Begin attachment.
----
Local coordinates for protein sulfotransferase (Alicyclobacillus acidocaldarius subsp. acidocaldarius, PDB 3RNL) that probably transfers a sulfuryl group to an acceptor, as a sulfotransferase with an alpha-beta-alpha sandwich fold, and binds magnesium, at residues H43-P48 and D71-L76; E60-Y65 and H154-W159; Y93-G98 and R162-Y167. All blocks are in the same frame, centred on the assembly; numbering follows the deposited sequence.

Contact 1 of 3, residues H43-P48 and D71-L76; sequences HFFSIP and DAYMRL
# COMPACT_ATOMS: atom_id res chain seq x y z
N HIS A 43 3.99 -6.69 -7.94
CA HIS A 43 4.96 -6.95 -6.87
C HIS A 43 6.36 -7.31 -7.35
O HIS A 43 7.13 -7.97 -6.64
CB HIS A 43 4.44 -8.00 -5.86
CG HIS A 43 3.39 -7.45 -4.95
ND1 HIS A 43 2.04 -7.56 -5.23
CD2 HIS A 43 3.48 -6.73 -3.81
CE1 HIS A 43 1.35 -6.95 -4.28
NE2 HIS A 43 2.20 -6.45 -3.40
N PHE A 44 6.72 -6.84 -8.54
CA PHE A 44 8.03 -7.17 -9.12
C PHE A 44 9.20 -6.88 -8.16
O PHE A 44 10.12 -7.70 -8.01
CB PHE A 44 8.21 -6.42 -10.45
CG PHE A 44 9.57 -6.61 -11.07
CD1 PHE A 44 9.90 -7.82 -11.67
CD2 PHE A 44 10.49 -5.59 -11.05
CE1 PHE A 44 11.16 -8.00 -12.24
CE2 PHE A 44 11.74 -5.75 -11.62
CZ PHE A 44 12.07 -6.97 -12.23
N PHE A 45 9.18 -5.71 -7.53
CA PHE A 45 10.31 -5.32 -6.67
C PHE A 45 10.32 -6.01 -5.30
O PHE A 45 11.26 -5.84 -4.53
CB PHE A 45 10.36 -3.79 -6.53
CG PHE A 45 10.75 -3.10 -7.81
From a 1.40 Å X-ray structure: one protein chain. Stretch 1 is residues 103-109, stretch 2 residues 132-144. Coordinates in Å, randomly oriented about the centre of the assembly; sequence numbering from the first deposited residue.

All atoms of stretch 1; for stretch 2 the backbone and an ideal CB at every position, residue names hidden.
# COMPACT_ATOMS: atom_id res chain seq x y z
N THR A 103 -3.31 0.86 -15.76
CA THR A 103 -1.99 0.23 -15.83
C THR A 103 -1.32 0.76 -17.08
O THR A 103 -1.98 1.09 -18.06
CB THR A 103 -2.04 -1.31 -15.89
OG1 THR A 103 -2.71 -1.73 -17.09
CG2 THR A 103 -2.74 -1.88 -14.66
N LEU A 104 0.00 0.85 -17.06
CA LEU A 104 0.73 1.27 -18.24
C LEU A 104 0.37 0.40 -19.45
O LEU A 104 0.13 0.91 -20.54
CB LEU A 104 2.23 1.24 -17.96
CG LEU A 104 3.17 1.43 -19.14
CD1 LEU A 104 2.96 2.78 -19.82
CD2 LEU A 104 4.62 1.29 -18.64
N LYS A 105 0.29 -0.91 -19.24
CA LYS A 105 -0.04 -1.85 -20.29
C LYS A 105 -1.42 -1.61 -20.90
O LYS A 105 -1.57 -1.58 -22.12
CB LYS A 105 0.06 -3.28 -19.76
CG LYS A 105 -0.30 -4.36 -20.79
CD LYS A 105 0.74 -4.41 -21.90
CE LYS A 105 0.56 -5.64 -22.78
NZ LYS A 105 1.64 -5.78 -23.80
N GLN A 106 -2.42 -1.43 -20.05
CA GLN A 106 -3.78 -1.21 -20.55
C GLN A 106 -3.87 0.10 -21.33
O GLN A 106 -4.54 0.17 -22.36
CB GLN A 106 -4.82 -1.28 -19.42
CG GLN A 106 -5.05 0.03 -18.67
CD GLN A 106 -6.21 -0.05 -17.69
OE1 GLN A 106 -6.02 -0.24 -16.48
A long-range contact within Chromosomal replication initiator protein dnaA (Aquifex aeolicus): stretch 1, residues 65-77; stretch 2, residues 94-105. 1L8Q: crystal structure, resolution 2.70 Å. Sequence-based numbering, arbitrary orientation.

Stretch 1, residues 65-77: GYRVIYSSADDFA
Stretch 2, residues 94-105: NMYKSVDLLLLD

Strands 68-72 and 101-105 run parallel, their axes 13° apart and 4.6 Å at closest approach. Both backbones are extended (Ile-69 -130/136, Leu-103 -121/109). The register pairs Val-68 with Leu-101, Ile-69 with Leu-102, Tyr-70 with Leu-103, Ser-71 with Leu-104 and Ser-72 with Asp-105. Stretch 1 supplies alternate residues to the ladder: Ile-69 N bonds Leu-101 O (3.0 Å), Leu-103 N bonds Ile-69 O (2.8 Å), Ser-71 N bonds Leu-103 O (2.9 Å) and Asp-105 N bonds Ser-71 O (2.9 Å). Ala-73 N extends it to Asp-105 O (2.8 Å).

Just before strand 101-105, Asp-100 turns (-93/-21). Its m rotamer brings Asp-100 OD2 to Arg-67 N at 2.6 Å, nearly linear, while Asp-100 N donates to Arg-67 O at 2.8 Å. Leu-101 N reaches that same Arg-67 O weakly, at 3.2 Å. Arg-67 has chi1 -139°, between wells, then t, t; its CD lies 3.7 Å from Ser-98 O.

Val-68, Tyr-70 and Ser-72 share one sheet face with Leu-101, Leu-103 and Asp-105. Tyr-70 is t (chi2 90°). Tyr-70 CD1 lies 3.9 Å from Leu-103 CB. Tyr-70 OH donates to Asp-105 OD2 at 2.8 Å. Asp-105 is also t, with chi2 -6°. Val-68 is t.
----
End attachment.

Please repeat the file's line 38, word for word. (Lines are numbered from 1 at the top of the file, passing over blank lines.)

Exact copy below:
CB THR A 103 -2.04 -1.31 -15.89